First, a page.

There are two processes from which the formation of bloodvessels must be sharply distinguished in watching these living specimens. The first is the fonnation of the coelom. The mesoderm of the chick is originally a continuous sheet of cells as is shown in Lilly's figure 40, A and B, on page 70' and in Duval's figures 18-i to 188 on plate 12. As the chick grows larger this double sheet of cells forms a plexus with wide interspaces in the network where the mesoderm is entirely lacking lea\'ing nothing but ectoderm and endodenn. The coelom now begins as clefts full of fluid within the soUd bands, often at the nodes of the network of mesoderm. These spaces separate and, as it were, split the two layers of the mesodenn apart and gradually flow together to iiuikc the ca\'ity of the coelom. The mesodenn on the Ijorders of these spaces gradually flattens into a mesothehmn. The process involves but httle destruction of tissue. At the stage of about six or seven somites a Hving specimen thus shows a double plexus over the area jiellucida, a dorsal plexus which is the developing coelom with large interspaces in the net and many tiny caxities representing the exo-coelom; and a ventral, more massive plexus of angioblasts with much more granular and more refractile c\-toplasm than the mesoderm. The granules of the angioblasts are strongly basophilic and stain intensely with haematoxylin and with azur. The second structure from which developing vessels must be distinguished I shall call endodermal blebs or bhsters. They are collections of fluid beneath the endoderm, that is between endodenn and mesodenn, which are very frequent in the normal chick. They can be seen in any collection of mounted blastoderms. In the living chick they vary in appearance according to their size and shape. Their margins simulate endothelium to a marked degree. If they are distended and hence round, their margins will be thin, sharp and highly refractile; if they are flatter their walls will be still refractile but thicker. Often their nuclei seem to project into a ca\ity exactly like those of endothelial cells. They may be numerous, small and isolated or large and nmltiple reminding one of midtilocular cysts. .\s can be readily imagined from their structure they may change in shape rapidly, far more rapiiUy than true vessels change. They can be analyzed with the focusing screw both by following their margins over onto the endoderm and by noting their very superficial position. They occur under the ectoderm as well as under the endoderm but I think less freriuently. Xo one can follow the development of blood-vessels in the living chick without becoming thoroughly familiar with the appearances of these blisters. They have nothing to do with blood-vessels occurring both before the blood-vessels begin and afterward. They are however important physiological structures representing the method by which fluid is absorbed through tiie endoderm and ectoderm for the young chick.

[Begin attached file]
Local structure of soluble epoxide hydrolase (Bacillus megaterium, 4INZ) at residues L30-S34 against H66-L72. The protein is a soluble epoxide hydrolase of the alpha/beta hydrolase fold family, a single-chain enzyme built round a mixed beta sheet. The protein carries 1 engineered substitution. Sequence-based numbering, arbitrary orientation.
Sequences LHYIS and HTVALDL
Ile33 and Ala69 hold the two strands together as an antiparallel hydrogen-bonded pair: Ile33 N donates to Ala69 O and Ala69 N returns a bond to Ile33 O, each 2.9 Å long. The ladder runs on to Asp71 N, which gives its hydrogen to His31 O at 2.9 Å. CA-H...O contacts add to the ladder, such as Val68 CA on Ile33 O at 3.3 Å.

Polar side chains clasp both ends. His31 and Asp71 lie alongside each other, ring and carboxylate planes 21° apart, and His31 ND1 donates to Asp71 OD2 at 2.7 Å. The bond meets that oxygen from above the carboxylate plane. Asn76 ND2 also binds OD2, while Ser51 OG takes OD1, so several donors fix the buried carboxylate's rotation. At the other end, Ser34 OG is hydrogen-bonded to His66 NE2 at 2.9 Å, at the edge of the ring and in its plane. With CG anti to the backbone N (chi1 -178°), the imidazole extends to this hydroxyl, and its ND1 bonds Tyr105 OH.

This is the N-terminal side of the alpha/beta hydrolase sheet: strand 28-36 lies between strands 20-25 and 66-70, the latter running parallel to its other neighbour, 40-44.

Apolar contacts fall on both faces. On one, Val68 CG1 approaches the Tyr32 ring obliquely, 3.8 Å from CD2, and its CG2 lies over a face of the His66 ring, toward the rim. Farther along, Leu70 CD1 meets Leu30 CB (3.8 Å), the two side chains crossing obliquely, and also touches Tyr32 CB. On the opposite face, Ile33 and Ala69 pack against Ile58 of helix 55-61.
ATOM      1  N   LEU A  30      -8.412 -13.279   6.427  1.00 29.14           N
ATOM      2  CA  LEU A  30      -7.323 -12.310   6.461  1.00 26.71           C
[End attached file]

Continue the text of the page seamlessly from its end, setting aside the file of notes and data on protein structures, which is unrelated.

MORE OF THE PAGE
- Lilly, F. U. lOaS The development of the chicle. Henry Holt and Company. New York.
- Duval, .\I. 1S89 Atlas d'Embr>'ologie. G. Masson, Paris.
Red blnod-corpuscles can be seen to grow from the endothelial lining of blood-vessels. Thoy may develop from little masses of the oriRinal anpiulilasts which l)ecomc i)artially separated by the liquefaction of cytoplasm around them. Such a mass of eells becomes a blood-island by ha\inK haemoglobin develop within the cells. The color of haemoglobin can be detected in the li\ing cells earlier than I have been able to fix a,nd stain it. Again an endothelial cell of a blood-vessel will divide so that one daughter cell jirnjects into the lumen. This cell becomes filled with bivsojihilic granules and develops haemoglobin. It is then a imicelluhir blood-island. It divndes and the mass is increased also by the addition of other cells which differentiate from the endothelium in the neighborhood and creep ahmg the wall to join the first cell. These cells soon form a yellow sjnicytial mass projecting into the lumen of the vessel. \i this stage the islands have a smooth, sharp contours as they develop, cells begin to rountl up on their siufacc until the whole mass comes to look Uke a mulberry and then the red cells break free from the mass and float away in the blood-plasma.